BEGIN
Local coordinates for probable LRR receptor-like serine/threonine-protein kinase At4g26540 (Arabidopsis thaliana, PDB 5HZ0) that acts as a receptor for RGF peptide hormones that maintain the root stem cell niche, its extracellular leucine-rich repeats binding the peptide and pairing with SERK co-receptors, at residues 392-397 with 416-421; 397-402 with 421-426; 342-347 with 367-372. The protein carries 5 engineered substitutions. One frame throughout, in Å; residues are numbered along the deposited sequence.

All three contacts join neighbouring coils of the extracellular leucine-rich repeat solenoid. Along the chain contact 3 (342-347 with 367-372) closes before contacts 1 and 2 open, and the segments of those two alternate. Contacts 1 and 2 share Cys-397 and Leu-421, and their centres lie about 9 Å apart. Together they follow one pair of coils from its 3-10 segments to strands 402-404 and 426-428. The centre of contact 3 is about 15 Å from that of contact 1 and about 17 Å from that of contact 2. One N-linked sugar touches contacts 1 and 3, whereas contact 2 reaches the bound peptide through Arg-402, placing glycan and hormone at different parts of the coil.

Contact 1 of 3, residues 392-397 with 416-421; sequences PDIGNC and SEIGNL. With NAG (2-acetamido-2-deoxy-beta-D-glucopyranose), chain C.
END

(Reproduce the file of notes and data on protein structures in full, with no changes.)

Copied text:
Local coordinates for probable LRR receptor-like serine/threonine-protein kinase At4g26540 (Arabidopsis thaliana, PDB 5HZ0) that acts as a receptor for RGF peptide hormones that maintain the root stem cell niche, its extracellular leucine-rich repeats binding the peptide and pairing with SERK co-receptors, at residues 392-397 with 416-421; 397-402 with 421-426; 342-347 with 367-372. The protein carries 5 engineered substitutions. One frame throughout, in Å; residues are numbered along the deposited sequence.

All three contacts join neighbouring coils of the extracellular leucine-rich repeat solenoid. Along the chain contact 3 (342-347 with 367-372) closes before contacts 1 and 2 open, and the segments of those two alternate. Contacts 1 and 2 share Cys-397 and Leu-421, and their centres lie about 9 Å apart. Together they follow one pair of coils from its 3-10 segments to strands 402-404 and 426-428. The centre of contact 3 is about 15 Å from that of contact 1 and about 17 Å from that of contact 2. One N-linked sugar touches contacts 1 and 3, whereas contact 2 reaches the bound peptide through Arg-402, placing glycan and hormone at different parts of the coil.

Contact 1 of 3, residues 392-397 with 416-421; sequences PDIGNC and SEIGNL. With NAG (2-acetamido-2-deoxy-beta-D-glucopyranose), chain C.